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UNPUBLISHED

UNITED STATES COURT OF APPEALS

FOR THE FOURTH CIRCUIT

UNITED STATES OF AMERICA,
Plaintiff-Appellee,

v.                                              No. 00-4421

CARLOS JOSE ALMENDAREZ,
Defendant-Appellant.

Appeal from the United States District Court
for the District of Maryland, at Greenbelt.
Deborah K. Chasanow, District Judge.
(CR-99-573-DKC)

Submitted: December 20, 2000

Decided: January 16, 2001

Before NIEMEYER, WILLIAMS, and MOTZ, Circuit Judges.
_________________________________________________________________
Affirmed by unpublished per curiam opinion.
_________________________________________________________________
COUNSEL

James Wyda, Federal Public Defender, Beth M. Farber, Assistant
Federal Public Defender, Baltimore, Maryland, for Appellant. Lynne
A. Battaglia, United States Attorney, James M. Trusty, Assistant
United States Attorney, Greenbelt, Maryland, for Appellee.
_________________________________________________________________
Unpublished opinions are not binding precedent in this circuit. See
Local Rule 36(c).
--------------------------------------------------------------------------------
OPINION

PER CURIAM:

Carlos Jose Almendarez appeals his conviction and sentence for
unauthorized reentry of a deported alien after conviction for an aggra-
vated felony in violation of 8 U.S.C.A. S 1326 (West 1999). Finding
no reversible error, we affirm.

Almendarez first contends that the district court erroneously deter-
mined that it had proper venue in this case. We review a district
court's ruling on venue de novo. United States v. Newsom, 9 F.3d
337, 338 (4th Cir. 1993). A S 1326 prosecution"may be instituted at
any place in the United States at which the violation may occur or at
which the person charged with a violation . . . may be apprehended."
8 U.S.C.A. S 1329 (West 1999). A surreptitious entry creates a con-
tinuing offense, one that is not complete until the alien is "found" in
the United States by immigration authorities. United States v. Reyes-
Nava, 169 F.3d 278, 280 (5th Cir. 1999); United States v. Gomez, 38
F.3d 1031, 1034-35 (8th Cir. 1994). Venue is therefore "proper . . .
wherever the previously deported and reentered alien is `found.'"
United States v. Herrera-Ordones, 190 F.3d 504, 511 (7th Cir. 1999).

Although we have not addressed the definition of"found" in the
context of unlawful reentry prosecutions, other courts have held that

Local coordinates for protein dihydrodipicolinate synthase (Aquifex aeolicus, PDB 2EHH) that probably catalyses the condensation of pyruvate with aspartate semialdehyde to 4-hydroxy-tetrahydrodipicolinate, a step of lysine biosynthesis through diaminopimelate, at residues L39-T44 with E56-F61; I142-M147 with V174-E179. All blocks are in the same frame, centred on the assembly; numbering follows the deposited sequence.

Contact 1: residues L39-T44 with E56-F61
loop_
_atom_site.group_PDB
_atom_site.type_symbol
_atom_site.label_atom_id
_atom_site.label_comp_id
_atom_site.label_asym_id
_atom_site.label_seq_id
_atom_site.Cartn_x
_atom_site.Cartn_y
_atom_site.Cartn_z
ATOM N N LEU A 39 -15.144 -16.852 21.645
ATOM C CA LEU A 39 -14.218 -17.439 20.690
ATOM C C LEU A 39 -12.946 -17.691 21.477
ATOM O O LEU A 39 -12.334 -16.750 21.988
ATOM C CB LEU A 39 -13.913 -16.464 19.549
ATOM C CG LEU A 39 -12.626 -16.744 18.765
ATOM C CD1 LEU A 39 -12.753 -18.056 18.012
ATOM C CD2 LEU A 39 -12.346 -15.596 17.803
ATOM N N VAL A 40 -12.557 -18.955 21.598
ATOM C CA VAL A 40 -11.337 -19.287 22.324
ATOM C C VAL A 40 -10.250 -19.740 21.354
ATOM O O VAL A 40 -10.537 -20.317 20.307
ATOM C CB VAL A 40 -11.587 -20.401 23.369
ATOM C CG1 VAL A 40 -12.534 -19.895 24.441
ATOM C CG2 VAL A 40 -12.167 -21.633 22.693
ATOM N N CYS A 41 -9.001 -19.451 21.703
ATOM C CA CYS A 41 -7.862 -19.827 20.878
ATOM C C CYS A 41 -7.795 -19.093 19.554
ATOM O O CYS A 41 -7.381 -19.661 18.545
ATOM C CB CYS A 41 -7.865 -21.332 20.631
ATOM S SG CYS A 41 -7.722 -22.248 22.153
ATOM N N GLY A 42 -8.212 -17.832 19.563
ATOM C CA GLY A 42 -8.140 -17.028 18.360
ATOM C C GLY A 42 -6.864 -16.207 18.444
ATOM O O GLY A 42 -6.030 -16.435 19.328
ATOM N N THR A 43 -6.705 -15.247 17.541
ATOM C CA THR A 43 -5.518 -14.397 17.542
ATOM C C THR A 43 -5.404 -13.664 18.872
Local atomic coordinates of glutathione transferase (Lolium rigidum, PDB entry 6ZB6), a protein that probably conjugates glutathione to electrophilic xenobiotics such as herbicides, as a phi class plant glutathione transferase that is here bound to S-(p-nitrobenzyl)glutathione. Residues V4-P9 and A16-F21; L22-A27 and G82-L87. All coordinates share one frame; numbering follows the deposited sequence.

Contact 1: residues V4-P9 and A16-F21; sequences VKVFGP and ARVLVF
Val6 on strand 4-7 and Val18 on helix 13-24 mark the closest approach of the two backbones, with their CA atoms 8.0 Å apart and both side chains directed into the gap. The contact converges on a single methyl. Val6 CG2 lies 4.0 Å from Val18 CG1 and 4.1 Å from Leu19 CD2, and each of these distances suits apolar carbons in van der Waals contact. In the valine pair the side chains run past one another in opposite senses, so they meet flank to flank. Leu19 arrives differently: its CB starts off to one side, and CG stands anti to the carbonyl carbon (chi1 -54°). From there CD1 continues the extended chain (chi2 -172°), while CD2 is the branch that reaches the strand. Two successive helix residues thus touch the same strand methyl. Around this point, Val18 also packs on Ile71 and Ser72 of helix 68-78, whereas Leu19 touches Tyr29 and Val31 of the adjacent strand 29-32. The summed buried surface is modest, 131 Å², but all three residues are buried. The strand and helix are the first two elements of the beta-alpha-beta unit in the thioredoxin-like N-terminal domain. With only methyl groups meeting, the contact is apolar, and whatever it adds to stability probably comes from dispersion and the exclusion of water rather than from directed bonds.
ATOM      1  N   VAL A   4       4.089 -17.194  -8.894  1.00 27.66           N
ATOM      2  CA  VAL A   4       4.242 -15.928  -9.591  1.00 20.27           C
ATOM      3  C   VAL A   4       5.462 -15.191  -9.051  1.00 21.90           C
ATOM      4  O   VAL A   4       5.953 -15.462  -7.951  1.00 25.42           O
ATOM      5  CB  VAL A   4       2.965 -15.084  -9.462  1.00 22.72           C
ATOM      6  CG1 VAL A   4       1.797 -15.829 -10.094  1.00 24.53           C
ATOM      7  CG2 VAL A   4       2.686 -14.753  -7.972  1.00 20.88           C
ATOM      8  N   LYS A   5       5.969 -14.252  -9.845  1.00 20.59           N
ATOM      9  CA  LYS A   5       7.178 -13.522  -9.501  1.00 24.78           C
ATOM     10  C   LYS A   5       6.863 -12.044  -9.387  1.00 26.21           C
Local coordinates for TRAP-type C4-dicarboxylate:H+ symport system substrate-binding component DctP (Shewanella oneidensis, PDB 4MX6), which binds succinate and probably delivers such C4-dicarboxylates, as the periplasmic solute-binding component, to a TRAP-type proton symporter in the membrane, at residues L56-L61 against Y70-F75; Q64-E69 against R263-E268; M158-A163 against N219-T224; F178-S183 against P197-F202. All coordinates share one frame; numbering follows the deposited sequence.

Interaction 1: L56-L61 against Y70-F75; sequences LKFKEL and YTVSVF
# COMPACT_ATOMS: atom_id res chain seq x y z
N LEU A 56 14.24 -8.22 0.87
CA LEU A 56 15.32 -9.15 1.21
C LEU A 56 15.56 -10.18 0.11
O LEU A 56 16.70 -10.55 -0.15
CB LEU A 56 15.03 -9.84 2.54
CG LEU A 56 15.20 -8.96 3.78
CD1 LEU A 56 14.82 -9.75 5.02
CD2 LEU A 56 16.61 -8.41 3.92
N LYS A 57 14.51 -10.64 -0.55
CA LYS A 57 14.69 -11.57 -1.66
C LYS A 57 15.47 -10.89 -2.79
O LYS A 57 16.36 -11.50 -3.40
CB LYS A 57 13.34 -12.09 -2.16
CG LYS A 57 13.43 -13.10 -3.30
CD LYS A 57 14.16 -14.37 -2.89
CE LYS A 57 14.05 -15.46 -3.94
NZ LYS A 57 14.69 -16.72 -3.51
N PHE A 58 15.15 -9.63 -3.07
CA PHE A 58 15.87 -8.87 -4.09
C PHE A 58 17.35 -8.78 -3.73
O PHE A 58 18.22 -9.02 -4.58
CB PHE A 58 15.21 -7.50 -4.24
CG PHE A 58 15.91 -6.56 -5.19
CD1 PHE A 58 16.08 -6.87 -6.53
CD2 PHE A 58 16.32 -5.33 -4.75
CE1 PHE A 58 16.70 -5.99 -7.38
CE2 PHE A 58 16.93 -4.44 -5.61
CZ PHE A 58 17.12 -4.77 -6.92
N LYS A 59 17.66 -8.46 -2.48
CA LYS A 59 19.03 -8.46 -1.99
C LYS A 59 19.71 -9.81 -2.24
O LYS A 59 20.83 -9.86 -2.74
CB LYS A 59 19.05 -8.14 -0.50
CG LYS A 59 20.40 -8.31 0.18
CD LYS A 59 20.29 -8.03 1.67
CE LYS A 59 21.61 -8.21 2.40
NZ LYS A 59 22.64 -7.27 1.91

an alien is "found" when immigration authorities discover his pres-
ence in the United States, determine that his presence is illegal, and
ascertain that he has reentered after a previous deportation. Id.; United
States v. Hernandez, 189 F.3d 785, 789-91 (9th Cir. 1999), cert.
denied, 120 S. Ct. 1441 (2000); United States v. Calderon, 85 F.
Supp.2d 319, 320-21 (S.D.N.Y. 2000). Because Almendarez was
found in Maryland when immigration authorities were alerted to his
location and became aware of his illegal status and unlawful reentry,
we find that the District of Maryland was an appropriate venue for his
trial.

Almendarez also claims that the Government was required to prove
his prior felony conviction beyond a reasonable doubt as it was an
element of the offense rather than a sentencing factor. Because the
Supreme Court has held that S 1326(b)(2) sets forth a sentencing fac-

                                2
--------------------------------------------------------------------------------

tor rather than an element of the offense, this claim is without merit.
See Almendarez-Torres v. United States, 523 U.S. 224, 235 (1998).
Contrary to Almendarez's assertions, we find that this case was not
overruled by Apprendi v. New Jersey, 530 U.S. ___, 120 S. Ct. 2348
(2000). See United States v. Dabeit, 231 F.3d 979, 984 (5th Cir. 2000)
(finding that Apprendi did not overrule Almendarez-Torres); United
States v. Gatewood, 230 F.3d 186, 192 (6th Cir. 2000) (finding that
despite Apprendi, Almendarez-Torres remains the law); see also
Columbia Union Coll. v. Clarke, 159 F.3d 151, 158 (4th Cir. 1998)
(stating that lower courts should not presume that the Supreme Court
has overruled one of its cases by implication; courts must follow
caselaw that directly controls unless clearly overruled by subsequent
Supreme Court case), cert. denied, 527 U.S. 1013 (1999).

Accordingly, we affirm Almendarez's conviction and sentence. We
dispense with oral argument because the facts and legal contentions
are adequately presented in the materials before the court and argu-
ment would not aid the decisional process.

AFFIRMED

                                3


			   


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